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UBC Group Combines Single-Cell Sample Prep with High-Density Digital PCR on Integrated Device

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A research team led by Carl Hansen of the University of British Columbia's Centre for High-Throughput Biology has developed an integrated microfluidic device for high-throughput digital PCR analysis of single cells.

The device combines two technologies that the group previously developed — highly parallel microfluidic single-cell sample preparation and digital PCR based on surface tension partitioning — and could enable a wide array of difficult-to-perform single-cell research applications such as quantifying short transcripts like microRNAs, elucidating RNA editing, or assessing allelic imbalances between single cells, according to the researchers.

In addition, Fludigm has licensed the surrounding intellectual property, although it does not have any immediate plans to develop a product based on the technology, a spokesperson said. However, this does not preclude the company from developing such a product in the future, and in fact, Fluidigm's commercially available C1 single-cell autoprep system already uses some aspects of the technology.

Hansen and colleagues described the new device in a paper published this week in Analytical Chemistry.

The group had previously developed a microfluidic device that performs reverse-transcriptase qPCR at a throughput of 300 single cells per run by sequentially transferring reagents through three chambers for the steps of cell lysis, reverse transcription, and PCR, resulting in PCR amplification of each cell product in single 50-nL chambers — work that was described in a 2011 PNAS paper (PCR Insider, 8/4/2011).

In addition, Hansen and colleagues also previously developed a digital PCR chip that uses oil-based surface tension partitioning to achieve planar dPCR densities of up to 400,000 reaction volumes per cm2 — so-called "megapixel" dPCR, which was described in a different paper published in 2011 in Nature Methods (PCR Insider, 7/14/2011).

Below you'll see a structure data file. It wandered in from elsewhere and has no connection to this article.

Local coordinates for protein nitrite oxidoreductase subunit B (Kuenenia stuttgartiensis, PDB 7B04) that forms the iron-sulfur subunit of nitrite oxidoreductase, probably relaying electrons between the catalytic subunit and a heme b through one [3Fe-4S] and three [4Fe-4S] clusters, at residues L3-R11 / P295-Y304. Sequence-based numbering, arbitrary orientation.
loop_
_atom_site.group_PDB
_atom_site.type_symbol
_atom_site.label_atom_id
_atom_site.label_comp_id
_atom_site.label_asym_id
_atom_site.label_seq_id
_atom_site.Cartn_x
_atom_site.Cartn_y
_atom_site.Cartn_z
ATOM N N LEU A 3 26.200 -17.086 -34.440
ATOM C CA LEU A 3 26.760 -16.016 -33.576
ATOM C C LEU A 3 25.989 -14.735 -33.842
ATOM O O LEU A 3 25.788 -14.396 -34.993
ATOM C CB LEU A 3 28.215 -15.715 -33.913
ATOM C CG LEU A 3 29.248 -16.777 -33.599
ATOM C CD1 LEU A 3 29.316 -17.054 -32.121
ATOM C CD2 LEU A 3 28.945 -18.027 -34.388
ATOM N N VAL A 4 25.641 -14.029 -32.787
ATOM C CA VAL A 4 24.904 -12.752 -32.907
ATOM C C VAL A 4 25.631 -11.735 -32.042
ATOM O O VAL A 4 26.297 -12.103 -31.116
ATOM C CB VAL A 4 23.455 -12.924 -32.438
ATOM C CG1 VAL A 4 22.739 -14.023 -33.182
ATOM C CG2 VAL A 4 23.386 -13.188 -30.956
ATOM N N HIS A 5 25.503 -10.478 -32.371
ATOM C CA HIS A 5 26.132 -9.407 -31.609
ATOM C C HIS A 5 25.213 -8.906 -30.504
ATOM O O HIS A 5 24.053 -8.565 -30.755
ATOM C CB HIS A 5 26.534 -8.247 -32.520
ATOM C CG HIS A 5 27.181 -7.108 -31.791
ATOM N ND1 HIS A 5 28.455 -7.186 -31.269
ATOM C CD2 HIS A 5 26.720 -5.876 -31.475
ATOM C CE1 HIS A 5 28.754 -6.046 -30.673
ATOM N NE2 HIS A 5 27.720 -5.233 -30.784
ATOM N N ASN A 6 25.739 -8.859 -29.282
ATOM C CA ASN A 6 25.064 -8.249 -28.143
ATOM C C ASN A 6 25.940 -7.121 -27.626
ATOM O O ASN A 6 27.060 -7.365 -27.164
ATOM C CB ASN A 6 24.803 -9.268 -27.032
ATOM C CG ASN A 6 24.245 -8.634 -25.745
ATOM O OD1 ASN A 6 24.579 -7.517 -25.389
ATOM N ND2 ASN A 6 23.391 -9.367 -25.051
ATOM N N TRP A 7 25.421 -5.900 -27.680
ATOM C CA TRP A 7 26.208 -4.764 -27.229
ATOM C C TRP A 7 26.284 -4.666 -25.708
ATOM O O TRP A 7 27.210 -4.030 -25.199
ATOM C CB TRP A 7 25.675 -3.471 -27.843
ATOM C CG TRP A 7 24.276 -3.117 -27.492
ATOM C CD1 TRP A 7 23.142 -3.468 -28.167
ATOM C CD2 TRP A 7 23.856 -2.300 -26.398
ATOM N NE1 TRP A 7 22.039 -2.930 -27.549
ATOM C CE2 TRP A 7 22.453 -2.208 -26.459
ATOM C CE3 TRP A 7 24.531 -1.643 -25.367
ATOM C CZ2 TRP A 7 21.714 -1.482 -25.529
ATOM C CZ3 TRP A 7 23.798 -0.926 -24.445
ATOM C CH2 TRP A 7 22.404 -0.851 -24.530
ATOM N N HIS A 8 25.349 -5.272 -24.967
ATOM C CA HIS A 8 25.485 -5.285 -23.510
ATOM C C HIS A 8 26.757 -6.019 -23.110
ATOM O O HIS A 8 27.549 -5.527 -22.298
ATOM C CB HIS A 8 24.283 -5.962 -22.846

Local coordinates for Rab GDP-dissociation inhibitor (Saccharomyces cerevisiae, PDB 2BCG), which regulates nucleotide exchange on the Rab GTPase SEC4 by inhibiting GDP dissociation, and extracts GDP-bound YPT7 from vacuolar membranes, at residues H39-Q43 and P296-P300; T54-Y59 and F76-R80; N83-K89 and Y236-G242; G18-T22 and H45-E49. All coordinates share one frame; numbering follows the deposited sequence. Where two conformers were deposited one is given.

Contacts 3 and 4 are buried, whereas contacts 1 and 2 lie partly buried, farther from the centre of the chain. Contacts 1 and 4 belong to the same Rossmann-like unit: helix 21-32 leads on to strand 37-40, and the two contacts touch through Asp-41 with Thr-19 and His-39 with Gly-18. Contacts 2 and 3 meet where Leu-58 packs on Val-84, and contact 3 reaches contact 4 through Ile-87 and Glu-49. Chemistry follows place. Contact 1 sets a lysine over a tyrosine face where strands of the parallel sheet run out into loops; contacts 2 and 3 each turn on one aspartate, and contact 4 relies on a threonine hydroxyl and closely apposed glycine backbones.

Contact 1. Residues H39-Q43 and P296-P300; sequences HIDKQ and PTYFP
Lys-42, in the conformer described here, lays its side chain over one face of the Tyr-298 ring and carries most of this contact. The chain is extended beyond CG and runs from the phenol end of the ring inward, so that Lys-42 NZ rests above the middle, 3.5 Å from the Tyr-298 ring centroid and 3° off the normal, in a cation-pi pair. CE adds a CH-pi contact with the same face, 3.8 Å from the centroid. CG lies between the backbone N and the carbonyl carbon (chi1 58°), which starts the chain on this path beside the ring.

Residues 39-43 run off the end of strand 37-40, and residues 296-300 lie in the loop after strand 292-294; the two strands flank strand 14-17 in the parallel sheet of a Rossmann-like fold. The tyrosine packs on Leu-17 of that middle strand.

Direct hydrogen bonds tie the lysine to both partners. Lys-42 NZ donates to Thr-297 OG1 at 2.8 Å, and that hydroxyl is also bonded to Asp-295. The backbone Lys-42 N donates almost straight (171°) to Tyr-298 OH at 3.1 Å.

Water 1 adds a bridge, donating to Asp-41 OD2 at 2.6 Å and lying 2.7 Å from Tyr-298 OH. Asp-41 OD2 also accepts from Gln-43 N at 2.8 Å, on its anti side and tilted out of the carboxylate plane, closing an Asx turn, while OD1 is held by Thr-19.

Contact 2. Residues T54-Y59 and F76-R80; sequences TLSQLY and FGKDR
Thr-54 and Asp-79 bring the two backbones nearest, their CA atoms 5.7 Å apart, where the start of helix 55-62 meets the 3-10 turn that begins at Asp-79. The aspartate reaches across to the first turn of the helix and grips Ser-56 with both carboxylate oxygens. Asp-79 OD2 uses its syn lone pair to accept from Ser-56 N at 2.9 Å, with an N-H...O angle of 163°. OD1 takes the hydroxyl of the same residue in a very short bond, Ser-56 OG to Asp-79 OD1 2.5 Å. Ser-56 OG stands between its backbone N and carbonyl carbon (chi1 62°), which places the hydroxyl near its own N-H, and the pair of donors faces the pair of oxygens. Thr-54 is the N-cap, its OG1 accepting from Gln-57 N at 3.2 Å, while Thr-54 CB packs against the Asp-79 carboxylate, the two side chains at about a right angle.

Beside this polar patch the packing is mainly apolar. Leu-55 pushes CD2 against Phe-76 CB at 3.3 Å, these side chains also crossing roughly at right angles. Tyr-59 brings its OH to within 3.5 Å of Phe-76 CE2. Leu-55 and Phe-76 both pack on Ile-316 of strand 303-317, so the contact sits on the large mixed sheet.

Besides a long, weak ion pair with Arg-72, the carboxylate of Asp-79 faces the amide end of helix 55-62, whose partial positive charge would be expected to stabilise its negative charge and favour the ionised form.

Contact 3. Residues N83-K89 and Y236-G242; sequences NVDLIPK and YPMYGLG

"It's basically the ability to trap, process, and amplify nucleic acids from single cells integrated on a device similar to what Fluidigm has commercialized as the C1, and then putting digital PCR arrays on the end of that," Hansen told PCR Insider this week.

As described in the recently published Analytical Chemistry paper, the integrated platform, which has a physical footprint of 10 cm2, distributes cDNA from individual cells into a dedicated dPCR array consisting of 1,020 chambers, each with a volume of 25 picoliters. The high density of the dPCR format — 118,900 chambers per cm2 — enables the analysis of 200 single cells per run, for a total of 204,000 PCR reactions.

The researchers tested the ability of their device to conduct a variety of single-cell measurements. First, they measured GAPDH transcripts from single K562 cells. GAPDH encodes for glyceraldehyde 3-phosphate dehydrogenase and is a commonly used high-copy number endogenous control for RT-qPCR experiments.

This experiment revealed a log-normal distribution of GAPDH across single cells with an average copy number of 1,563 transcripts per cell. In three replicate measurements, using separate devices and different cell cultures, the mean GAPDH expression was very reproducible, ranging from 1,412 to 1,741 copies per cell, and was in good agreement with estimates of 1,761 copies per cell previously determined by normalizing single-cell microfluidic RT-qPCR measurements to a standard curve calibrated by dPCR.